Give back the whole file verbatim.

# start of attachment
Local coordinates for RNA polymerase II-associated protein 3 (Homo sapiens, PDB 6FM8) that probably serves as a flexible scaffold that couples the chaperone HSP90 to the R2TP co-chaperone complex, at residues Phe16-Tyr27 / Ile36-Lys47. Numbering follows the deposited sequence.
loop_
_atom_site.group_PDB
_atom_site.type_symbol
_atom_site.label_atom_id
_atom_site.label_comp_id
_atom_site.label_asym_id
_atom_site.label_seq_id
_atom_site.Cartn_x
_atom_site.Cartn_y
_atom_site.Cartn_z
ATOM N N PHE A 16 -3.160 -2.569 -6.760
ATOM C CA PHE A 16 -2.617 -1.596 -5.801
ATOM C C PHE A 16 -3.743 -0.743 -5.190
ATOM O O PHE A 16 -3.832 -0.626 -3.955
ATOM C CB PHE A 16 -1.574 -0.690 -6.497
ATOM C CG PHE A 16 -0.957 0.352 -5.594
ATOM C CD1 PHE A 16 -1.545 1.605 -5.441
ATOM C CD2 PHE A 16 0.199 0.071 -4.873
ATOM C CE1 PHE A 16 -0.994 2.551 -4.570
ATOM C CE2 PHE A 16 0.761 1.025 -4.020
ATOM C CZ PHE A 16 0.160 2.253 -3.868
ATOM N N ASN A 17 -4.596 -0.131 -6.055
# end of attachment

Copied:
Local coordinates for RNA polymerase II-associated protein 3 (Homo sapiens, PDB 6FM8) that probably serves as a flexible scaffold that couples the chaperone HSP90 to the R2TP co-chaperone complex, at residues Phe16-Tyr27 / Ile36-Lys47. Numbering follows the deposited sequence.
loop_
_atom_site.group_PDB
_atom_site.type_symbol
_atom_site.label_atom_id
_atom_site.label_comp_id
_atom_site.label_asym_id
_atom_site.label_seq_id
_atom_site.Cartn_x
_atom_site.Cartn_y
_atom_site.Cartn_z
ATOM N N PHE A 16 -3.160 -2.569 -6.760
ATOM C CA PHE A 16 -2.617 -1.596 -5.801
ATOM C C PHE A 16 -3.743 -0.743 -5.190
ATOM O O PHE A 16 -3.832 -0.626 -3.955
ATOM C CB PHE A 16 -1.574 -0.690 -6.497
ATOM C CG PHE A 16 -0.957 0.352 -5.594
ATOM C CD1 PHE A 16 -1.545 1.605 -5.441
ATOM C CD2 PHE A 16 0.199 0.071 -4.873
ATOM C CE1 PHE A 16 -0.994 2.551 -4.570
ATOM C CE2 PHE A 16 0.761 1.025 -4.020
ATOM C CZ PHE A 16 0.160 2.253 -3.868
ATOM N N ASN A 17 -4.596 -0.131 -6.055